leading to a cluster of massive temples. The road is dusty, overrun and
crowded with local women selling their handicrafts, fruit vendors and
stacks of wooden boxes holding vibrantly colored dyes. Looking down through
the acrid smoke, I can see a waterfront crowded with people.
When I reach the river, I stand on a stone bridge among tourists, pilgrims,
sadhus and other worshippers and watch as flames envelope bodies covered
in brush on funeral pyres. Their ashes are being scattered into the Bagmati
River, which flows into the sacred Ganges. I watch the bodies burning
while family members look on, feeling like an intruder, unsure whether
I am welcome. Some tourists take pictures, while others cover their mouths
and walk away.
After weighing my luggage on a small scale and waiting a couple of hours
for fog to clear, I board a small plane. The pilot scribbles some notes
on a napkin, sticks it to the dashboard and then takes us on a jostling
45-minute plane ride alongside the towering, snow-covered Himalayas. We
arrive in Pokhara, our last stop before heading on to the village of Jampaling.
organization Global Citizens Network had been invited to work with the
people of Jampaling following an exploratory visit in 1999. The volunteers
visited four Tibetan refugee camps in and around the Pokhara Valley: Tashi
Palkhiel, Paljorling, Tashiling and Jampaling. The settlements were established
around 1960 with the help of the International Red Cross and the Swiss
Development Corporation in cooperation with His Majesty's Government of
Nepal. Following its visit, GCN was invited to return to Jampaling to
The villages are home to several thousand Tibetans who have fled their
country following its occupation, beginning in 1959, by the Chinese. Led
by the Dalai Lama, the spiritual and political head of the Tibetan community
in exile, they are attempting to keep their ancient Buddhist culture alive
while waiting for the time when they will be able to return to Tibet.
Jampaling is located about an hour's drive outside the popular tourist
destination of Pokhara. Easy-going and much less crowded than Kathmandu,
Pokhara accommodates travelers from all over the world. The streets are
lined with modern-looking cafés, some boasting that they have Nepal's
best pizza. I pass a Baskin-Robbins glowing in all of its pink-and-blue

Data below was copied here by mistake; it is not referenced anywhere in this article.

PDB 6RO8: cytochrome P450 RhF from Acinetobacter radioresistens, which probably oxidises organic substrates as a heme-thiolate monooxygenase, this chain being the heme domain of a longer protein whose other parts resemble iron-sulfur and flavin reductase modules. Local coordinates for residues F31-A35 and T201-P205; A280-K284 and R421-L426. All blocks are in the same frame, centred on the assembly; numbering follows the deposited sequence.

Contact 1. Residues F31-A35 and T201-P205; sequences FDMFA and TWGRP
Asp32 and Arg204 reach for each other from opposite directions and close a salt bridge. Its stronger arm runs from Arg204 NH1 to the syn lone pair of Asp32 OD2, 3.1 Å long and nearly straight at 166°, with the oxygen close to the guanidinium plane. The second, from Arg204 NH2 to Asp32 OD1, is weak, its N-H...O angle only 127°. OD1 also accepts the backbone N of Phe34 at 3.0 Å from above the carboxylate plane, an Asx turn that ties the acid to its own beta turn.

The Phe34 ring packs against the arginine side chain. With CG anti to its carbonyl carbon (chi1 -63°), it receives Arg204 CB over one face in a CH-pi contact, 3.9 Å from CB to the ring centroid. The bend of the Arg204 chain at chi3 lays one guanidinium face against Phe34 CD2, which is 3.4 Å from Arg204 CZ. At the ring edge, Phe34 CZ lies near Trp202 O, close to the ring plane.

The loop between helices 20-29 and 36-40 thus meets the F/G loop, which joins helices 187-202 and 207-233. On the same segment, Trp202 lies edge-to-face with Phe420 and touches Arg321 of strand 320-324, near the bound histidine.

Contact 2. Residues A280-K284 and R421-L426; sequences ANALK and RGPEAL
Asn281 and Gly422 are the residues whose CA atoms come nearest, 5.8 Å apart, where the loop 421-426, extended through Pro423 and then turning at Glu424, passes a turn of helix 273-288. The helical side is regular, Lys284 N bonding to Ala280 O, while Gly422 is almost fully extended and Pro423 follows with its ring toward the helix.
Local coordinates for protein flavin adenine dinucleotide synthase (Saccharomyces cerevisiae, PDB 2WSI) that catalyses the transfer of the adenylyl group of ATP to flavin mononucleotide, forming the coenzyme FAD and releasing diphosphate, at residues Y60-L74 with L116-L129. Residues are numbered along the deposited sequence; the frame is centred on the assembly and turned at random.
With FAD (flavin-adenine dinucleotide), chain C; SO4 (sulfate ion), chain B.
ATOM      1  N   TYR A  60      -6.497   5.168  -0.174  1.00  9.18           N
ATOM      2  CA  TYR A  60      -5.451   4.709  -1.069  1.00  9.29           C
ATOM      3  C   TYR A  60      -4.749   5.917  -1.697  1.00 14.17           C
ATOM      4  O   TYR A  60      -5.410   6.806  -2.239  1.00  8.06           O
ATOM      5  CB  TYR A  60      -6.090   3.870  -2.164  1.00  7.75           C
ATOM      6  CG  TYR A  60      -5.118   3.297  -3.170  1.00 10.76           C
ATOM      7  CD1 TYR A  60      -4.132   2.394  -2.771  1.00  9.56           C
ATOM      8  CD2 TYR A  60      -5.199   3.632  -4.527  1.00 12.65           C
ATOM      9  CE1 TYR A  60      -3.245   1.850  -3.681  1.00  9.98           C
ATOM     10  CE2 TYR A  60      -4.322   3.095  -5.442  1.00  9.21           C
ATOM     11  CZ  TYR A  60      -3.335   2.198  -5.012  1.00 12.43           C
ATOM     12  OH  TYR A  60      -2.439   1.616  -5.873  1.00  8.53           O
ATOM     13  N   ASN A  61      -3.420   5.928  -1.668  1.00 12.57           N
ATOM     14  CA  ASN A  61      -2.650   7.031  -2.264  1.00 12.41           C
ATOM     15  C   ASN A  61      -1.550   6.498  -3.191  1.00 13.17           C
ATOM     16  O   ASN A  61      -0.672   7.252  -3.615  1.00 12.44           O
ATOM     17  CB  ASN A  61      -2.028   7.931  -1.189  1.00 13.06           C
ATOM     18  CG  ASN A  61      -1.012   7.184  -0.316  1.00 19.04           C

glory. I wonder how far I will have to go to get away from things like
Driving out of the city, we pass through tiny towns occupying small pieces
of the countryside. Every few miles we have to stop to accommodate a cow
or water buffalo in the road. People sit outside their homes and watch
as we drove by. It's hard to say who is more fascinated, we by them or
they by us. The countryside is tranquil, the crisp air refreshing.
From the road above Jampaling we get a breathtaking view of the valley
carved out by a river that has left massive pieces of earth free standing.
On the walk down to the village, a group of Nepalese children passes us
by as they run to school. Dressed in blue slacks, white blouses and red
neck bandannas, the children wiggle with excitement, shouting "Namaste,"
the Nepali phrase meaning "I honor the divinity in you," as
we walk by.
Once in Jampaling, which is surrounded by a fence of stones and barbed
wire, our group tries to lay low and keep our cameras put away for the
first couple of days. We want to introduce ourselves slowly to the community,
to become friends first. This is difficult, because as much as I want
to be a friend, I am also a tourist.
Hard Work on Irrigation System
Jampaling is home to about 700 Tibetans. The men and women weave, dye
and roll yarn to make carpets. The carpet market has been on a decline
over the past six years, so the villagers now make their livings by cultivating
coffee and wheat as well as raising pigs. The settlement has a small health
clinic where residents can go once or twice a month to see a doctor who
travels in from Kathmandu.
Tomorrow will be our first day of work on a local irrigation system. Our
job is to help dig and carry out the mud and silt that filled the trenches
during the monsoon season. This is a task that has to be done each year
so the village can receive water from the river. The canals are packed
with soft gray mud and overgrown with vegetation. The organization helped
supply the village with shovels and cement for the project.
Waking up that morning, I am eager to get started. Even after a week of
being in Nepal, my surroundings still feel surreal to me. Arriving at
the site, I grab a shovel and jump in. I want to show them that I can
work hard. My good intentions soon butt up against hard reality, however:
I can barely lift a shovelful of the waterlogged mud.
The villagers then proceed to give me a lesson in the art of working.
They go slowly and steadily, taking many short breaks, and in that way
keep their strength through the long day. For them, work is not something
that has to be finished as soon as possible. The women, dressed in colorful
aprons and adorned with turquoise and coral, work gracefully. A strong
bond unites them, and they work as a team without ever complaining. Laughing,
resting and teasing each other are just as important as the duties of
shoveling and throwing.
One day, one of the women takes my hand and holds it next to hers--mine
pale, with one or two small pink cuts from that day of work, next to hers
dark with deep wrinkles and cracks from many years of hard labor. I don't
speak Tibetan and she doesn't speak English, but looking into her eyes
and holding her hand, I realize we do not need words to communicate. I
will later find that most conversations, though simple and short, will
result in an honest exchange. Utilizing the most basic words makes us
unable to mask true feelings or opinions.
As the days pass, digging becomes natural and the hard work rewarding.
Long breaks in the afternoon mean posting up on a rock in the middle of